Bear was an indoor/outdoor cat who would often bring home gifts to us, including a snake that she left at the bottom of the stairs one time that we were so happy to find.
She single handedly wiped out to the mole population in our yard each spring/summer and on occasion, a bird who wandered too close and didn’t make it back to it’s nest that day.
Bear was an extraordinarily fun cat when she felt like playing.
Her ability to play ball by herself or with us was the stuff of legends in our house.
Didn’t have a ball? A piece of rolled up paper would do just fine.
Bear loved the sun and bathed in it whenever possible, normally on her back, usually in dirt.
She would roll and talk about how much fun she was having doing it, all the while knowing that the dirt would make it in the house, in the bed and on us.
Little Bear was, like all our 17 animals (over 28 years), part of the fabric of our family.
We see her everywhere right now.
Downstairs on her favorite Mets blanket or sunning herself on the back porch.
We feel her jump on the bed and instinctively move over a bit to make sure she had enough room.
Working from home for the past seven years gave me the chance to have Bear around me most days.
Several times a day she would come upstairs and give me a look and a yell, reminding me that she hadn’t had any wet foot in, oh two hours or so, so I had better get on the ball.
At times, it was just time to pet her or get on the floor for some stretching which gave her the opportunity to throw herself on the ground, usually on one of my sides.
When it came time to say goodbye, we had hoped to have her go across the Rainbow Bridge at home, as we had done with her friend Lily but there wasn’t time so we made the trip up to Sand Road Animal Hospital in Falls Village, our vets.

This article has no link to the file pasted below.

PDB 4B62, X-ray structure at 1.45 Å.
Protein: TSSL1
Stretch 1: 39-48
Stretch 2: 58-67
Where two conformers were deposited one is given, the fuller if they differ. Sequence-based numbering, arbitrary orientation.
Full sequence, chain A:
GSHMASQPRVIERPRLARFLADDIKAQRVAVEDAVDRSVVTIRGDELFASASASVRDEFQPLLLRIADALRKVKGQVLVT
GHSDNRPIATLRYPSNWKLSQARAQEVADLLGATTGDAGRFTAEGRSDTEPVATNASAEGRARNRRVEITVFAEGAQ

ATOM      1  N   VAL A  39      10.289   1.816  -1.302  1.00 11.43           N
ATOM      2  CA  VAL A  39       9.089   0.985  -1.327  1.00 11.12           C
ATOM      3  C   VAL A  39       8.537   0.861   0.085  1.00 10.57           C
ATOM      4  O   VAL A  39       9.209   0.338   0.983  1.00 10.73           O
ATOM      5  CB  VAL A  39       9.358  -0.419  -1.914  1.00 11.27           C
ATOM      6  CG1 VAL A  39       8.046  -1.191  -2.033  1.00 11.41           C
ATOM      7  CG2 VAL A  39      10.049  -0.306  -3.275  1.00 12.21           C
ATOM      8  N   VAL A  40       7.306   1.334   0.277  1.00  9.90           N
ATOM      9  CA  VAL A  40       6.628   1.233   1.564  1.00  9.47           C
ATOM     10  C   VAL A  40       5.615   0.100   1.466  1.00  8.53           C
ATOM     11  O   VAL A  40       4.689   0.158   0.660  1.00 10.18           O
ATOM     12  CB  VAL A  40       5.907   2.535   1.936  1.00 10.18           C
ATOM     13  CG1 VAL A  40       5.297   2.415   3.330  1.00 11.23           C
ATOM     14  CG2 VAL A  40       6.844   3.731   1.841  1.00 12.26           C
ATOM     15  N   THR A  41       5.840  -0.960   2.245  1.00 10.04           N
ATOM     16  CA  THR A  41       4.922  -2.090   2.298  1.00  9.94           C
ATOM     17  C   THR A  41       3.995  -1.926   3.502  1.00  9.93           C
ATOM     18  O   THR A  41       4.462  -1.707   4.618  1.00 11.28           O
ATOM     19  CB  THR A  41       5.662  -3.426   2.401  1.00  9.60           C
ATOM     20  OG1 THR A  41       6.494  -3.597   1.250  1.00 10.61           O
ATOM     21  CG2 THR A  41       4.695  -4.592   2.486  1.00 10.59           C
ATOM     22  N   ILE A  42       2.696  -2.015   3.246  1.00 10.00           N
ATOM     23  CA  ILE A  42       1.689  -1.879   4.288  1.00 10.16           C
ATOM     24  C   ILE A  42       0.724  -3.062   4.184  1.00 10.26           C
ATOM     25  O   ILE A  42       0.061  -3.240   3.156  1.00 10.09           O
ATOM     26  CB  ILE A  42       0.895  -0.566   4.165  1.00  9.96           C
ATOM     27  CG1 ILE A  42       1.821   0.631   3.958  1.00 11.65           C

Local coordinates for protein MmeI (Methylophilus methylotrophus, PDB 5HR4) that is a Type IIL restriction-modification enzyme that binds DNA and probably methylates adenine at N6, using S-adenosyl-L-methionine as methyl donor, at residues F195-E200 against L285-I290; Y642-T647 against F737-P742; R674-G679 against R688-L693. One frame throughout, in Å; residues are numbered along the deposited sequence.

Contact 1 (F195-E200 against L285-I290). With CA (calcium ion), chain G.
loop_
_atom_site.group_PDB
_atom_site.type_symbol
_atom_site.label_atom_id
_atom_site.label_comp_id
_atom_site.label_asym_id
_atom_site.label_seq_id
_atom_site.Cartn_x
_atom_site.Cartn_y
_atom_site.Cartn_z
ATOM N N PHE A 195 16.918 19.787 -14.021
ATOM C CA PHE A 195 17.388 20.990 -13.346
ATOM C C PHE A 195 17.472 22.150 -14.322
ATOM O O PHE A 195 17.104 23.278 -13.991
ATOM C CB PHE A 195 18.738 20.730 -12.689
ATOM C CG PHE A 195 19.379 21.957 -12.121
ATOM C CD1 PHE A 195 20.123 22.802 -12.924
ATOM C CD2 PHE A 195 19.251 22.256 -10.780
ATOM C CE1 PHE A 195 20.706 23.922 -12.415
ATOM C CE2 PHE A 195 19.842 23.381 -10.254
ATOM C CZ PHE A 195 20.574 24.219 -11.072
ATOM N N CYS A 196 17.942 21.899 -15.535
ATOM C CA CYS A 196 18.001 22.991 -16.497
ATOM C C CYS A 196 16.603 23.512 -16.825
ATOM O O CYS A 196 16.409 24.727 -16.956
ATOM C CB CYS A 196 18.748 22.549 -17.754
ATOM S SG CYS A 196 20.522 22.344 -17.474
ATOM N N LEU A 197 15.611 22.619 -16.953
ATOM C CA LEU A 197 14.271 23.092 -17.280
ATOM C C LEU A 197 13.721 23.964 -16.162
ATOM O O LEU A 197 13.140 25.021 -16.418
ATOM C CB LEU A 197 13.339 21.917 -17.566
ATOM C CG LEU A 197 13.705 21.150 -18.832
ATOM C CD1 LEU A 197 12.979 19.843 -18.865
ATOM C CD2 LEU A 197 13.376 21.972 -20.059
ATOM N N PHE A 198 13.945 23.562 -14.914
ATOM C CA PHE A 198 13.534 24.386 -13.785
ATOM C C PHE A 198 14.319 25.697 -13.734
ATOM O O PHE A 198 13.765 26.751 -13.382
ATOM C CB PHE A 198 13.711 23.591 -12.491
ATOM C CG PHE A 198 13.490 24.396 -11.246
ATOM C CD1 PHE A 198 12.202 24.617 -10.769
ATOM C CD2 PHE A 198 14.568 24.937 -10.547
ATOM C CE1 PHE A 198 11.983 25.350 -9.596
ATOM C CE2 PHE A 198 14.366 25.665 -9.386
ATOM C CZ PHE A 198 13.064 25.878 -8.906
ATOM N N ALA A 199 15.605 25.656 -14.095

The trouble with that idea was that Bear and going in the car didn’t mesh very well, as experienced by me back in March when I was trying to take her for a checkup.
I didn’t even make it to the rotary in Goshen before turning around.
Between the yells (no pain just annoyed) and the panting, I thought I was going to lose her on the way so I turned back for home.
Once I let her our of the carrier, I saw that I had perhaps been played by this smarter than your average Bear who walked out of the carrier and majestically into the house to, of course get something to eat.
This time we took Deb’s Jeep, put the back seats down and let her roam in the back, amid pillows and towels.
At one point, I climbed in the back and kept her company which seemed to calm her some as we made our way to the vet.
In the end, the one thing we couldn’t do throughout her life, hold her, finally happened.
Deb held her after she had been given a sedative and while the tears flowed, we knew the pain was gone and that this terrific cat who had given us so much joy was joining the crew that went her.
We can see her now, rubbing up against her dog buddies who are more than likely doing their best to get away!
Thank you Bear, you gave so much and we love you and will miss you forever.